Pairing the correct wine glass with the correct wine is actually somewhat complicated. In general, the type of glass, length of stem and shape of the bowl all contribute to how the wine tastes. In almost all cases the wine glass is designed for you to hold at the stem, which prevents your fingers from heating the wine. Fingerprints on the bowl of a wineglass are typically a sign of someone who doesn't know his wine.
White Wine Glasses
Chardonnay glasses are 5 to 7 oz. with a wide bowl featuring a slightly tapered top. The design of the glass aims to keep the wine cool. You should serve glass at the same temperature as the wine. Savignon Blanc glasses are slightly smaller in the bowl size at 5 to 6 oz. The bowl is more narrow and the stem is longer to aid in the enjoyment of the wine's aroma. The Reisling glass is 6 to 7 oz. with a narrow and tall bowl and long stem. This glass is typically chilled.
Red Wine Glasses
Pinot Noir glasses have large bowls at 35 oz. The bowl may tilt out at the rim to speed delivery of the wine to the palette, and the stem is often shorter. Merlot glasses are 30 oz. and somewhat narrower with a longer stem. The rim may taper slightly but this is a swirl wine and the base is often larger. Shiraz wine glasses are smaller at 20 oz. and taper strongly to the inside. Port glasses are very narrow at 8 to 9 oz. and designed to release the aroma of the wine.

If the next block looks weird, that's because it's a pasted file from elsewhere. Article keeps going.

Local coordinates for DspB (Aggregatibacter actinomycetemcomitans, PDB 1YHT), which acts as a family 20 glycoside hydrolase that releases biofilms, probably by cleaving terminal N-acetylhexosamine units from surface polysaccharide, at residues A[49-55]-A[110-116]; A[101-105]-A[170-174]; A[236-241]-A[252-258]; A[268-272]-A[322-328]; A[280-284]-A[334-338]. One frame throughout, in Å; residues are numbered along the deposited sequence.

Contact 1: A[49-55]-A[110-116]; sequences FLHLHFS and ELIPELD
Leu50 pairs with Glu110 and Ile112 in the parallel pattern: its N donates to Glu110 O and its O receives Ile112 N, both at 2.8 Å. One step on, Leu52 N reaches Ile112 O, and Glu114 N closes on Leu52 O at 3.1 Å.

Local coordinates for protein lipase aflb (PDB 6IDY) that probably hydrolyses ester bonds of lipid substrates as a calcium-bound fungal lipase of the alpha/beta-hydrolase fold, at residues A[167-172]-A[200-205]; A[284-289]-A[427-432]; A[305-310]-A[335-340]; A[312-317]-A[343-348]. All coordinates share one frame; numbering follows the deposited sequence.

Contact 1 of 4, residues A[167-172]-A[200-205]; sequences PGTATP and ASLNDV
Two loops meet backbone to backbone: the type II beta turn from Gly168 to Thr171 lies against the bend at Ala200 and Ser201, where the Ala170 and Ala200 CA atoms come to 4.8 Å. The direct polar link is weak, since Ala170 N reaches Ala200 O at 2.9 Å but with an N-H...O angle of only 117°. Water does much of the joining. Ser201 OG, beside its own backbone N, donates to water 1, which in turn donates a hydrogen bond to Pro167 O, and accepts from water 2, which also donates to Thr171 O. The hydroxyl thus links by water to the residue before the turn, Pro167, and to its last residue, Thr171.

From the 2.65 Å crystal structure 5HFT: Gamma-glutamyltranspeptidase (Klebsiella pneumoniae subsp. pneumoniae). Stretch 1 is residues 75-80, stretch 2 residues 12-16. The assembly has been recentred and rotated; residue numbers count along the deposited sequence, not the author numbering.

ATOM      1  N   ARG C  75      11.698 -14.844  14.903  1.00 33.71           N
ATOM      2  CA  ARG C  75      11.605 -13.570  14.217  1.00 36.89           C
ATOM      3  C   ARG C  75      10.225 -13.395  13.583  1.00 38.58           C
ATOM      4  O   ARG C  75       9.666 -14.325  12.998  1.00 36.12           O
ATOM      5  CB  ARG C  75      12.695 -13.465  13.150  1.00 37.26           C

Dessert and Ice Wines
Dessert and ice wines often have specialized glassware that tapers up from the stem before widening into a bowl. The size of the glass is from 11 to 13 oz. and it is designed for swirling to activate the wine. The shape and contour balance the wine to air ratio to produce the best finish on the wine.
Champagne and Sparkling Wine Glasses
Champagne glasses are called flutes. This type of glass works with the production of the wine's famous bubbles. Flutes are narrow and tall and only hold 6 to 8 oz. of wine. When you pour the wine, the bubbles rise to froth at the rim of the glass so that the excitement of the froth bursts on the lips and tongue the instant you taste the wine.
F.R.R. Mallory has been published since 1996, writing books, short stories, articles and essays. She has worked as an architect, restored cars, designed clothing, renovated homes and makes crafts. She is a graduate of the University of California at Berkeley with bachelor's degrees in psychology and English. Her fiction short story "Black Ice" recently won a National Space Society contest.